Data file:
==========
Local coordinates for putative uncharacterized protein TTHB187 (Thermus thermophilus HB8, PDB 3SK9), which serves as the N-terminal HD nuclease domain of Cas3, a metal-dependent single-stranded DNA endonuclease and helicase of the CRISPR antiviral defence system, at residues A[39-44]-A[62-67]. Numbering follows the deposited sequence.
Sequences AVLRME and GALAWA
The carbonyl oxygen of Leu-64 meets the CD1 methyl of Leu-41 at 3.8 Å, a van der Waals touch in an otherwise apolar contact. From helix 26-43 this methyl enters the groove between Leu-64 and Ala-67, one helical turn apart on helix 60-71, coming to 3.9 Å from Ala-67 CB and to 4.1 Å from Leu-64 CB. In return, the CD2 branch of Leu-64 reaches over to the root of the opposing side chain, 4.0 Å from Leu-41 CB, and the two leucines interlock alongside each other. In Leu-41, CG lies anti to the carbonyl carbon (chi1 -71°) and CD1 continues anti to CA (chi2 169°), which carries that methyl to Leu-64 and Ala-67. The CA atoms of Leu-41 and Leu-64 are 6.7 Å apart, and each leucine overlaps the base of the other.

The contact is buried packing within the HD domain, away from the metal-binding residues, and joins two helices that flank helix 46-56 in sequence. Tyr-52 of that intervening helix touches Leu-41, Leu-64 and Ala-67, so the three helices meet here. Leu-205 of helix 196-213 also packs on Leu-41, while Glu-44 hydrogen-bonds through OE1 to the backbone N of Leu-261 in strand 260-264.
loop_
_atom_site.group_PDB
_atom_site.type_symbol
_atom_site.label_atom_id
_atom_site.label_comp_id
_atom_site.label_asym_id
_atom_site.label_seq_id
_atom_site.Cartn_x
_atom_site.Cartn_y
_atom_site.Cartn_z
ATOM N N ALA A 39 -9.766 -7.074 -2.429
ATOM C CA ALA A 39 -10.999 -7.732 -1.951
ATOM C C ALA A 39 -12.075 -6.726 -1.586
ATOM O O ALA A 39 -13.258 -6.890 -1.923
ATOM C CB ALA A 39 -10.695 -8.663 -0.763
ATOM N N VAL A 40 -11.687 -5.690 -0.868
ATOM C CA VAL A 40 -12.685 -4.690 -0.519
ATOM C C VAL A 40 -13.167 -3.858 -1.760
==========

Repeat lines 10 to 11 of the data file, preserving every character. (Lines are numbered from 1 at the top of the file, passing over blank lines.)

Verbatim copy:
_atom_site.label_asym_id
_atom_site.label_seq_id